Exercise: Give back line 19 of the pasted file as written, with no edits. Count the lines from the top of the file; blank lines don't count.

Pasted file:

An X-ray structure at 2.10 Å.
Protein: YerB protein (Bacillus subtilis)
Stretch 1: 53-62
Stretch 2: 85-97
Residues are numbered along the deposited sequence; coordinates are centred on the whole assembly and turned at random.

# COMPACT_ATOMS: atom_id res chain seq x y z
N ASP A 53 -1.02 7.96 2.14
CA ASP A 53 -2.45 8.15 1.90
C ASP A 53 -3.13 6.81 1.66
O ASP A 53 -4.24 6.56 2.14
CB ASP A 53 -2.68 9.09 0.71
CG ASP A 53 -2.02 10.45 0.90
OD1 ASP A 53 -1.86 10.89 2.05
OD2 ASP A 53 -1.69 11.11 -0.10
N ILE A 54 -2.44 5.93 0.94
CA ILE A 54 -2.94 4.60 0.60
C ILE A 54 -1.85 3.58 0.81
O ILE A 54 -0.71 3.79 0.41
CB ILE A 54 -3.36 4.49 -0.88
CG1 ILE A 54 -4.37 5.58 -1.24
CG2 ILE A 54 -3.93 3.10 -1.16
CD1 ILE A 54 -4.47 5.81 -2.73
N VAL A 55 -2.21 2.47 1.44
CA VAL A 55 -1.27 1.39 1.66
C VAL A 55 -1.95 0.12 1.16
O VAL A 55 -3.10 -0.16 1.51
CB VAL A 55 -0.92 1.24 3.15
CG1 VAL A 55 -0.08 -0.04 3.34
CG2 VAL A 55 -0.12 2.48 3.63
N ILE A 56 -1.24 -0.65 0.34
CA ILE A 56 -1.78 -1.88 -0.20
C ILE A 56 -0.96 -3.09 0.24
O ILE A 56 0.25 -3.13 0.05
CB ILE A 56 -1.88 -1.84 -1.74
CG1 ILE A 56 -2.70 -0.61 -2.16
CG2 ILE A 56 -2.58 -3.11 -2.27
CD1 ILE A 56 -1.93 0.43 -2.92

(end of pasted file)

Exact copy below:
CB ILE A 54 -3.36 4.49 -0.88